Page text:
Proposed New Antitrust Rules for Online Platforms Won't Benefit Consumers

Among the five bills introduced in the House as part of what would be a massive overhaul of antitrust enforcement aimed at just the largest online platforms, House Antitrust Committee Chairman David Cicilline (D-R.I.) reserved for himself the sweeping “American Choice and Innovation Online Act,” H.R. 3816. The bill seeks to ban many practices by the “covered platforms” that are not only normal in any other sector of the economy, but which also make possible many popular services that average consumers make use of every day. 

These include:

  • “Self-preferencing” - privileging the platform owner’s own products in search results or featuring them in a preferential way. Similarly, a platform would be prohibited from gathering user data that it does not also share with its competitors on the platform.

  • “Tying”  - conditioning use of the platform to the purchase or use of another of the platform owner’s services. 

  • “Discriminating” between “similarly situated competitors.”

A “covered platform” is defined as those with 50 million U.S. monthly users or 100 thousand U.S. monthly business users, a market cap net annual sales in excess of $600 billion, and which serves as a “critical trading partner” for other businesses which use the platform. This clearly aims at merely banning these practices for a handful of the biggest U.S. tech companies, Amazon, Facebook, Google, Apple, and Microsoft, but could easily be reached by other companies with online platforms over time (think the big retailers like Walmart and Target, or a company like Tesla, for example). 

Adam Kovecevich of the Chamber of Progress has compiled this excellent list of just some of the incredibly popular services and features that would seemingly become antitrust violations if the various House bills were to pass. Just these new antitrust violations in Cicilline’s bill alone would ban things like Google Maps and Youtube videos appearing in Google search results, Apple having its apps all pre-loaded on an iPhone, and Amazon offering Prime Shipping products alongside others.

Some degree of preferencing and discrimination is necessary for any online platform or search engine to be useful to consumers at all. Determining which results show up and in what order is not terribly different in concept from physical retail stores making decisions about what products to stock and where on their shelves. Retail stores frequently own their own house labels that they self-preferentially display right alongside the same products by their competitors, frequently for less cost. Physical retailers also routinely gather proprietary sales data that they use to inform their own business practices - those membership cards and apps exist for a reason.

Sam Bowman notes in Truth on the Market that self-preferencing can actually be not only pro-competitive but pro-innovation, in that it “allows platforms to compete with one another by using their strength in one market to enter a different one” and “gives firms a reason to invest in services that would otherwise be unprofitable for them.” For example, the ability for Google, Amazon, or Apple to give their own sponsored ads or products featured display on their own platforms is one of the ways they can profit and thus offer access to many of their features for free. And any of these companies featuring their own streaming, video game, search, map, or other services creates constant competition against one another as well as against upstarts, preventing anything like a true monopoly from existing in the digital economy for long.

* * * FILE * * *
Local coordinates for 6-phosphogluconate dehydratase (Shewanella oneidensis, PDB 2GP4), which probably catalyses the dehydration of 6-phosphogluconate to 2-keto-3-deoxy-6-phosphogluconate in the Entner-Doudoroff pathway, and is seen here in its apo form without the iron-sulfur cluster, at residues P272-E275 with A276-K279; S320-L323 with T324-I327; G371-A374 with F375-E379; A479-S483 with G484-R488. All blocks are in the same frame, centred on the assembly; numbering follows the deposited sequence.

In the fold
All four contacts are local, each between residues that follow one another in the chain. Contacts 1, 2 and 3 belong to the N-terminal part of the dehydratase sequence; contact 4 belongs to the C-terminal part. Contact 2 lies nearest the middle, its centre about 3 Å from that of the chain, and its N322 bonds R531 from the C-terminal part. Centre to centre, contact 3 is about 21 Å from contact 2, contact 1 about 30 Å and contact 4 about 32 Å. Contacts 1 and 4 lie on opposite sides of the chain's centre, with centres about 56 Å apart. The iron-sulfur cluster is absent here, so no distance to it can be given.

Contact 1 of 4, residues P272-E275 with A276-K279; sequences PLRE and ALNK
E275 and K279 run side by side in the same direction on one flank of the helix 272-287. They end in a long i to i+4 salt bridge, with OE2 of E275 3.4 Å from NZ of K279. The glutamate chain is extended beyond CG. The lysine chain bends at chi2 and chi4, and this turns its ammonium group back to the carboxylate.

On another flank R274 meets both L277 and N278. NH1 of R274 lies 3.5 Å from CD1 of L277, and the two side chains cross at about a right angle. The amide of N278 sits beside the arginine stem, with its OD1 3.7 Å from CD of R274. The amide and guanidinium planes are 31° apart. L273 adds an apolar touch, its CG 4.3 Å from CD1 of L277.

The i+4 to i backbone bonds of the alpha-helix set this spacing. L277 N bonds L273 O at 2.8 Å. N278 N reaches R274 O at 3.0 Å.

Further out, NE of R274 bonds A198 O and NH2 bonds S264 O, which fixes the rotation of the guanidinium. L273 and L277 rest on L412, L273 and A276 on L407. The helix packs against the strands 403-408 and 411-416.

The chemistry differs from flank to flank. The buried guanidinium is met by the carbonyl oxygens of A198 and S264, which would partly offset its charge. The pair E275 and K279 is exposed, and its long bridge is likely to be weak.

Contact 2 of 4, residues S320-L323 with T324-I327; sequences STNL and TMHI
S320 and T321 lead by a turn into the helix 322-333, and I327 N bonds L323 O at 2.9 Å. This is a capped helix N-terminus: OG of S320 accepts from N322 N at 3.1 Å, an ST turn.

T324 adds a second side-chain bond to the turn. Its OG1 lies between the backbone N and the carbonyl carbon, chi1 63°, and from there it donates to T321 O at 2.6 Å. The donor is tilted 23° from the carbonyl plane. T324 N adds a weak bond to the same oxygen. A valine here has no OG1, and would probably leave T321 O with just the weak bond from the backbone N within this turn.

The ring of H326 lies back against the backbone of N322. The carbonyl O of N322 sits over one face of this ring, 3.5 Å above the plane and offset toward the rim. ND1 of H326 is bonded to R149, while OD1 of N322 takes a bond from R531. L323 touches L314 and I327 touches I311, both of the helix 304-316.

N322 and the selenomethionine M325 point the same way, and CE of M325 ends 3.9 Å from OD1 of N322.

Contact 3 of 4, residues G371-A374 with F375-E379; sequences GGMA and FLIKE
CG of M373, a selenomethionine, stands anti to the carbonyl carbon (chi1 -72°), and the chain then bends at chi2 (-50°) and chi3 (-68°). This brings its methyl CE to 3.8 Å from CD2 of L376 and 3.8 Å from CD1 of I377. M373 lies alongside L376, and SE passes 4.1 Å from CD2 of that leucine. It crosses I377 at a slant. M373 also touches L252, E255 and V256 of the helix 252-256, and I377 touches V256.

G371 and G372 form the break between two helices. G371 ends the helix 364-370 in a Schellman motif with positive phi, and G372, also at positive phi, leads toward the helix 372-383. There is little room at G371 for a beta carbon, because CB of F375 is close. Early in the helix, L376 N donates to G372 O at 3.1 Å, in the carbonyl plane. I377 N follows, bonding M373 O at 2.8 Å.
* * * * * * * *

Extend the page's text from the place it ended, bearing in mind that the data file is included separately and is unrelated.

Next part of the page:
The entire concept of these prohibitions targeting only a small handful of the largest companies in one industry because they are “critical trading partners” gets it entirely backwards. Platforms like Amazon or the app stores have become critical for many smaller competitors exactly because their creators invested heavily in first building them and then constantly maintaining and improving them, creating value for themselves and the millions of businesses and customers who use them alike.

Cicilline’s bill entirely ignores the fact that the scale of these platforms, and their ability to reap the benefits of hosting them, are what create the value that they offer to the third parties who benefit from them: the app developers, retailers small and large, and the businesses that use their ads and search functions to connect with new customers. Attempting to artificially “level the playing field” in online services by kneecapping the companies that are successful now may benefit some of their largest competitors in the short term, but will harm both the smaller businesses and the consumers who rely on the convenience that the incumbents provide. 

Supporters of the progressive, neo-Brandeisian movement to reform antitrust, for which Cicilline’s proposal is merely a shoe in the door, aren’t worried about your preferences as a consumer because their conception of a just society rewards “fairness” of outcome over quality of competition. In contrast, this is why the more objective metric of consumer welfare - which allows remedies against harms not only in terms of prices alone, but also innovation and quality - should remain the framework within which antitrust enforcers operate.